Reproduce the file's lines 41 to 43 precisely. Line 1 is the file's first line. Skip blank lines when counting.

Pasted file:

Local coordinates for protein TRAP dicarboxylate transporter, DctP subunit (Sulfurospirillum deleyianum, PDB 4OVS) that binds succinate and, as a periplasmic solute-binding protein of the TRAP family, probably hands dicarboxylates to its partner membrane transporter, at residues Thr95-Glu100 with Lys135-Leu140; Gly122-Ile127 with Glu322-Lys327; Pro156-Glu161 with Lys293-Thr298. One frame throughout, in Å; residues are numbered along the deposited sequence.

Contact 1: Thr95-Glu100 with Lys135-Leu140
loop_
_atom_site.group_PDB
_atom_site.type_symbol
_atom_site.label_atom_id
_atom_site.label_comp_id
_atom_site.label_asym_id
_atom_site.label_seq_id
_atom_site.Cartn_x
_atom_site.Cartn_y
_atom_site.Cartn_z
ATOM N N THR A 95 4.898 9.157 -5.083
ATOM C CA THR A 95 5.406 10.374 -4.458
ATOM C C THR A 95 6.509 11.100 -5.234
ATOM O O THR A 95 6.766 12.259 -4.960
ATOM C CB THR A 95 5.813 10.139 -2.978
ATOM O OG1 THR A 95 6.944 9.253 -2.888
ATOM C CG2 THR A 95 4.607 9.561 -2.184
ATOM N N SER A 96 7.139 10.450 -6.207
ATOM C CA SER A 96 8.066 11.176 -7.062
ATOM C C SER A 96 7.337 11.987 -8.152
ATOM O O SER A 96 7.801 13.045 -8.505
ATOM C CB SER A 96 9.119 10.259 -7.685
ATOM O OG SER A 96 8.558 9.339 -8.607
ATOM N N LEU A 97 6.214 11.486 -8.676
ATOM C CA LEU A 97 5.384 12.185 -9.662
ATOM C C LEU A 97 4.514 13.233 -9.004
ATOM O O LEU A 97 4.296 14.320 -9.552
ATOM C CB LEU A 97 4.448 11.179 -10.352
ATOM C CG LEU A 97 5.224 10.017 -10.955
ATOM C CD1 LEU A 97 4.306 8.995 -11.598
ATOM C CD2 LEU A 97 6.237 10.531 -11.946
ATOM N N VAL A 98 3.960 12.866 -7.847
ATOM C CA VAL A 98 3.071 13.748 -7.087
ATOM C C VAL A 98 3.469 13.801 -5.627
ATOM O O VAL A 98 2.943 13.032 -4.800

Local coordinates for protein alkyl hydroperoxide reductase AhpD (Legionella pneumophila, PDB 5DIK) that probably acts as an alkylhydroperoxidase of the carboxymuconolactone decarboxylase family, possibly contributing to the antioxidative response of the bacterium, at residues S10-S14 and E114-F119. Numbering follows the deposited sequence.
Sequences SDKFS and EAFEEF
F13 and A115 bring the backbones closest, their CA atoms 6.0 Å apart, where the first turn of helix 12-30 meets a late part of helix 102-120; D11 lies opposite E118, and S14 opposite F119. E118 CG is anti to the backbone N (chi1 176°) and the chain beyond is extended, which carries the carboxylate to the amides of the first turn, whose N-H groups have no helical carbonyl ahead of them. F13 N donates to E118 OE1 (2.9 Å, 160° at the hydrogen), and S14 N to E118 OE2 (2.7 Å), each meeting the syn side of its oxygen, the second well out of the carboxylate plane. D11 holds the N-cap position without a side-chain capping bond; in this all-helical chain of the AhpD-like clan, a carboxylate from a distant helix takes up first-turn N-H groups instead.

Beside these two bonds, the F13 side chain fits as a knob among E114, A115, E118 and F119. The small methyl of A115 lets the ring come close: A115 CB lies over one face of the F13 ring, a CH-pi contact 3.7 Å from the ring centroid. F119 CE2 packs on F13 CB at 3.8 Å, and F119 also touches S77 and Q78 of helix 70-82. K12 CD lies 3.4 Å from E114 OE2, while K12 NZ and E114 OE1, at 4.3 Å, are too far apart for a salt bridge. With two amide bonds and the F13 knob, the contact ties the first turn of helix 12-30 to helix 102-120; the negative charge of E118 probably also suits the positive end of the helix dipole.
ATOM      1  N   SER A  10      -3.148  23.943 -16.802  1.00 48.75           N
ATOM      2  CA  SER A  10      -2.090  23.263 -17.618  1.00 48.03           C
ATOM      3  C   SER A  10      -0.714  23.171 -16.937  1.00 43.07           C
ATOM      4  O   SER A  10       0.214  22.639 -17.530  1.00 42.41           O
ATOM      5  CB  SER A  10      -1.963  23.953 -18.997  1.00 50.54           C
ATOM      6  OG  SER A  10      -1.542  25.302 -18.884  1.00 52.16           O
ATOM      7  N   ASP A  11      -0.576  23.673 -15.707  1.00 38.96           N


Beside these two bonds, the F13 side chain fits as a knob among E114, A115, E118 and F119. The small methyl of A115 lets the ring come close: A115 CB lies over one face of the F13 ring, a CH-pi contact 3.7 Å from the ring centroid. F119 CE2 packs on F13 CB at 3.8 Å, and F119 also touches S77 and Q78 of helix 70-82. K12 CD lies 3.4 Å from E114 OE2, while K12 NZ and E114 OE1, at 4.3 Å, are too far apart for a salt bridge. With two amide bonds and the F13 knob, the contact ties the first turn of helix 12-30 to helix 102-120; the negative charge of E118 probably also suits the positive end of the helix dipole.
ATOM      1  N   SER A  10      -3.148  23.943 -16.802  1.00 48.75           N
ATOM      2  CA  SER A  10      -2.090  23.263 -17.618  1.00 48.03           C